4

Haunted

2: preoccupied, as with an emotion, memory, or idea; obsessed: His haunted imagination gave him no peace.

Or, another example sentence: He was haunted by the past.

1

Cambridge Dictionary has a quote against the word 'embittered' :

He died a disillusioned and embittered old man.

I think either or both of those descriptive words fit your request.

The severe case, when Post Traumatic Stress Disorder is evidenced, causes people to continually re-live the traumatic event, and/or attempt to rationalize the whole background of the situation in order to obtain closure.

They are truly 'stuck in the past', their memory and mind revolving perpetually around a past from which they struggle, sometimes for years, to be free.

But if you are confining yourself to the generality of humanity who simply regret lost opportunities or feel remorse for wrongdoing, then I think the Cambridge quote is quite suitable.

1

One person mentioned "haunted," which I believe is a right fit. However, it doesn't seem to fit your "one word requests" example. A closer cousin to it in my imagination would be "wistful."

wistful (adj.) sad and thinking about something that is impossible or in the past: I thought about those days in Spain and grew wistful.

Source: https://dictionary.cambridge.org/dictionary/english/wistful

Oh dear! He is quite wistful! Two years ago, Lady Catherine was almost preparing herself to be wedded to him, in fact, we all were; But she was no Elizabeth! When death couldn't convince him to look for someone else, you, my young and inexperience girl, would just be wasting your time on him!

0

Though not providing an answer, the following information from etymonline might get you started in the right direction, even if you wind up with a neologism.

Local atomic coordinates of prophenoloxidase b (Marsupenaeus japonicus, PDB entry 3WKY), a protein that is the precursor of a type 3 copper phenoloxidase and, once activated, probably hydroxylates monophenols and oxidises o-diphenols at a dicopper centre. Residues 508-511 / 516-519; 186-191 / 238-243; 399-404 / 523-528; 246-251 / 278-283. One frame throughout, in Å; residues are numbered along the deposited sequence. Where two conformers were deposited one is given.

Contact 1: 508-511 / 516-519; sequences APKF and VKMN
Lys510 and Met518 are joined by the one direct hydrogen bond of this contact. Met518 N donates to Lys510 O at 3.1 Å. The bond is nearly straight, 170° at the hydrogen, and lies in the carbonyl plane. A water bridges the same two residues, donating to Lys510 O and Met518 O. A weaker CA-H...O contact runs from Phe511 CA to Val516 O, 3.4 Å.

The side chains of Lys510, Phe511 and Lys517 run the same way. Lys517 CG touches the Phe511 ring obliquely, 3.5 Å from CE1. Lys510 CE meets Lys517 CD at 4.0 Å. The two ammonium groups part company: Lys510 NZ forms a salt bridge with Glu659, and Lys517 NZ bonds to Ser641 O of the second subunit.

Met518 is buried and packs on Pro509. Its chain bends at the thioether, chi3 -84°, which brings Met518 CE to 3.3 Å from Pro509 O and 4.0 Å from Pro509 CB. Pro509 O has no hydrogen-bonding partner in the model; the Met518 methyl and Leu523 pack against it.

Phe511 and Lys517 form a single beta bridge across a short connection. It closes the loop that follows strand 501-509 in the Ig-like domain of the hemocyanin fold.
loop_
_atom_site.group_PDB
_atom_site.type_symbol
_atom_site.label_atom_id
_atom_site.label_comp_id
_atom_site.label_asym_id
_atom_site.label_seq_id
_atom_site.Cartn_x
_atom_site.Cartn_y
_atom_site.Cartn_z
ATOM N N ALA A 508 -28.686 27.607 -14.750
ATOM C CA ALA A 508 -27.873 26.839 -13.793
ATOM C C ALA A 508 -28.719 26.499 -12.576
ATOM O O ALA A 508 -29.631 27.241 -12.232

regret (v.)

"to look back with distress or sorrowful longing; to grieve for on remembering," late 14c., from Old French regreter "long after, bewail, lament someone's death; ask the help of" (Modern French regretter), from re-, intensive prefix (see re-), + -greter, possibly from Frankish or some other Germanic source (compare Old English grætan "to weep;" Old Norse grata "to weep, groan"), from Proto-Germanic *gretan "weep." "Not found in other Romance languages, and variously explained" [Century Dictionary].

Related: Regretted; regretting. Replaced Old English ofþyncan, from of- "off, away," here denoting opposition, + þyncan "seem, seem fit" (as in methinks).

regret (n.)

"pain or distress in the mind at something done or left undone," 1530s, from the verb, or from Middle French regret, back-formation from regreter (see regret (v.)).

All of us have experienced regret, but some people seem "to live a life of regret," never able to make a clean break with past mistakes, failures, losses, and disappointments. Some folks dwell in the past, reliving their successes over and over again in their minds, seemingly unconcerned about their present and future. In other words, they rest on their laurels. Their rest, however, is tinged with regret.

For them, the realization that past successes will never again be repeated, at least in the same way and with the same circumstances that existed in the past, causes them to neglect the present.

A world-class athlete, for example, may bemoan his or her aging, unable to be world-class again, so he or she relives the feelings of what being a world-class athlete was like "back then." In other words, they are stuck in the past and living a life of regret.

An alternative to this sorry state of affairs is to take to heart the words of Welsh poet Dylan Thomas who said in his famous poem (or villanelle),

Do not go gentle into that good night.

Rage, rage against the dying of the light.

The cure, if there be one, for the disease of living a life of regret is to fight back--to rage--against the dying of the light. Each of us, I suppose, finds his or her own way to rage against the inevitable, but the person living a life of regret seems not to have the wherewithal to rage constructively and meaningfully.

  • 1
    ..........regretful? Because a verb doesn’t fit the sentence. – Laurel Dec 5 '19 at 20:43
  • @Laurel: It works for me. But, the phenomenon is a bit too complicated to be summarized with that one word. Hey, there may not be a single word which can do it justice. Hence my suggestion that a neologism might be needed. Don – rhetorician Dec 6 '19 at 5:53